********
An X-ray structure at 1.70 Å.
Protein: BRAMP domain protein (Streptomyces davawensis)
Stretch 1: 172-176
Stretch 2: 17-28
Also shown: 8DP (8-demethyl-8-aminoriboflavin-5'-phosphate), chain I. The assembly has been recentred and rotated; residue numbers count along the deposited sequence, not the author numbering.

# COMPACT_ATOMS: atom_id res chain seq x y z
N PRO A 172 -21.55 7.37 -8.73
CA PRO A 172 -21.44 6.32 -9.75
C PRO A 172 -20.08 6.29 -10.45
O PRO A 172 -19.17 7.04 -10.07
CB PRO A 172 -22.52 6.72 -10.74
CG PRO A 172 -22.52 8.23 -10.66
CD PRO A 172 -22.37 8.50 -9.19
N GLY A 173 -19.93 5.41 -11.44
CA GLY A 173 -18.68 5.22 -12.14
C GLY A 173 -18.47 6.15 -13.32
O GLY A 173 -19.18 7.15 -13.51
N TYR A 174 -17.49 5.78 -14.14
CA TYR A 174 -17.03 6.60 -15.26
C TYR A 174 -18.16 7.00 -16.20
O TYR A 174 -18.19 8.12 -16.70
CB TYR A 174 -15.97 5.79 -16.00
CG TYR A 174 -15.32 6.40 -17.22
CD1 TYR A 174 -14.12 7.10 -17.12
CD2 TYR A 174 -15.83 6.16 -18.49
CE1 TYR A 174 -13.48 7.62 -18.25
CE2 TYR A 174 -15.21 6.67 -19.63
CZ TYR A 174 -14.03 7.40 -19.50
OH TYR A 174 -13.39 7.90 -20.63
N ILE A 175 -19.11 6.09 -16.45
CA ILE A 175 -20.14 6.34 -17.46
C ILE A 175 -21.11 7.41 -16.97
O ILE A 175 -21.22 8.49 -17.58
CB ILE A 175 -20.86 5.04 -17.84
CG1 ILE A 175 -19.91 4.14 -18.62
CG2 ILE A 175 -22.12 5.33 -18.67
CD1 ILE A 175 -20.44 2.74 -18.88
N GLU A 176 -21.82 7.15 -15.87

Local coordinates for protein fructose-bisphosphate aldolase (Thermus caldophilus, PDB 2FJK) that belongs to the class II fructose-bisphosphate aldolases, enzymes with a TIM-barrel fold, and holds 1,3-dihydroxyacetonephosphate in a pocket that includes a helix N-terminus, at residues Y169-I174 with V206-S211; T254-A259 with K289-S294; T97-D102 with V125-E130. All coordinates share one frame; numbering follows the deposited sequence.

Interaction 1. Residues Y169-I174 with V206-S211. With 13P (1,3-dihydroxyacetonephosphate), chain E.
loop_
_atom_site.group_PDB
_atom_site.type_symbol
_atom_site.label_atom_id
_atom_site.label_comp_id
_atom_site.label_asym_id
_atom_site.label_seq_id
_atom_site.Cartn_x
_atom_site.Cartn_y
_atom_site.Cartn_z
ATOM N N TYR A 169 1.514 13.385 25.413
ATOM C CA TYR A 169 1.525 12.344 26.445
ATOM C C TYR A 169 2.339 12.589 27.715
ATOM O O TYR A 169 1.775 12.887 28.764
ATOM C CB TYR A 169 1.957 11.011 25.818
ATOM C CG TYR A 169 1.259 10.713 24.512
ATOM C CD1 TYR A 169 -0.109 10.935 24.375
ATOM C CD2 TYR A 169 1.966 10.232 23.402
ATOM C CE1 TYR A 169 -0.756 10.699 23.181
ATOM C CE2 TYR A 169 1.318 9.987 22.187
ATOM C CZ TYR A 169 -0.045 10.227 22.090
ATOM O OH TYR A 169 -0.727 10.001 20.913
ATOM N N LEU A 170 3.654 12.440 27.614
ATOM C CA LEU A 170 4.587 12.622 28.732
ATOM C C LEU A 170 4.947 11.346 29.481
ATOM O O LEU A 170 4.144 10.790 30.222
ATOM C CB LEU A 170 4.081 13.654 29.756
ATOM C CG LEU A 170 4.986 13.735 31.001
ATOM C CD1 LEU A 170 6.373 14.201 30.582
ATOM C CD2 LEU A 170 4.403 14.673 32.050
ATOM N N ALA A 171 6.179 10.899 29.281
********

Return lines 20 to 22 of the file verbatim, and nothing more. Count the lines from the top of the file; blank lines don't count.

C TYR A 174 -18.16 7.00 -16.20
O TYR A 174 -18.19 8.12 -16.70
CB TYR A 174 -15.97 5.79 -16.00